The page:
Bacterial urinary tract infections (UTIs) are common in companion animals. Increasing awareness of biofilm-forming bacteria raises concern regarding the appropriate diagnosis, treatment, and prognosis of UTIs associated with these organisms.Hypothesis/Objectives:
To (1) describe the population of dogs with UTIs associated with biofilm-forming Escherichia coli and (2) determine whether or not clinical differences exist between dogs with biofilm-forming E. coli UTIs and dogs with nonbiofilm-forming E. coli UTIs. We hypothesized that there would be no difference in the population characteristics, but that biofilm-formation would be more prevalent in dogs with chronic, complicated, and asymptomatic UTIs.Animals:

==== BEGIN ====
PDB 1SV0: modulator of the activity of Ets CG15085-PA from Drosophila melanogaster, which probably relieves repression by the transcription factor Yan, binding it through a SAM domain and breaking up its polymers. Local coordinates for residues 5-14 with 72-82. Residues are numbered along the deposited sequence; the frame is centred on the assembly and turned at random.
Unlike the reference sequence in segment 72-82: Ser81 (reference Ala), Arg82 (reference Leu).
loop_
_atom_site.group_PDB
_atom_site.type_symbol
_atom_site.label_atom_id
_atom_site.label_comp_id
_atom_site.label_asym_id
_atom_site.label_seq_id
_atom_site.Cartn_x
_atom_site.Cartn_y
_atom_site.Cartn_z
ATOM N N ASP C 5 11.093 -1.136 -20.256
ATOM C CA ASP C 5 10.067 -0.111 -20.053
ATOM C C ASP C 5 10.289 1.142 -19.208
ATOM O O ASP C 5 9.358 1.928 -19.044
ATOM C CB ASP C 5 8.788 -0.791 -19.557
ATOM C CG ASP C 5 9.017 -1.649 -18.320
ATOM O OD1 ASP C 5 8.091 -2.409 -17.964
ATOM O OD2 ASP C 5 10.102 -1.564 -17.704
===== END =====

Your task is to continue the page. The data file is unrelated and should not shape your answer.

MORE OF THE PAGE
Seventy-six client-owned dogs with E. coli UTIs, divided into 2 groups based on the biofilm-forming capability of stored bacterial isolates as assessed by the crystal violet assay.Methods:
Retrospective cross-sectional study. Medical records of the affected dogs were reviewed and their population and infection characteristics were compared.Results:
Most (52.6%) E. coli isolates were capable of forming biofilms. Biofilm-forming E. coli had a lower likelihood (P < .001) of multidrug resistance than did nonbiofilm-forming E. coli. No statistically significant differences were identified between the population or infection characteristics of the 2 groups of dogs.Conclusions and Clinical Importance:
Escherichia coli isolated from canine urinary tracts are frequently capable of forming biofilms. Because no reliable clinical features allowed exclusion of biofilm formation, the potential for biofilm formation should be considered whenever E. coli UTI is diagnosed. The association of antibiotic resistance and biofilm potential may affect treatment of UTIs, but additional investigation is warranted.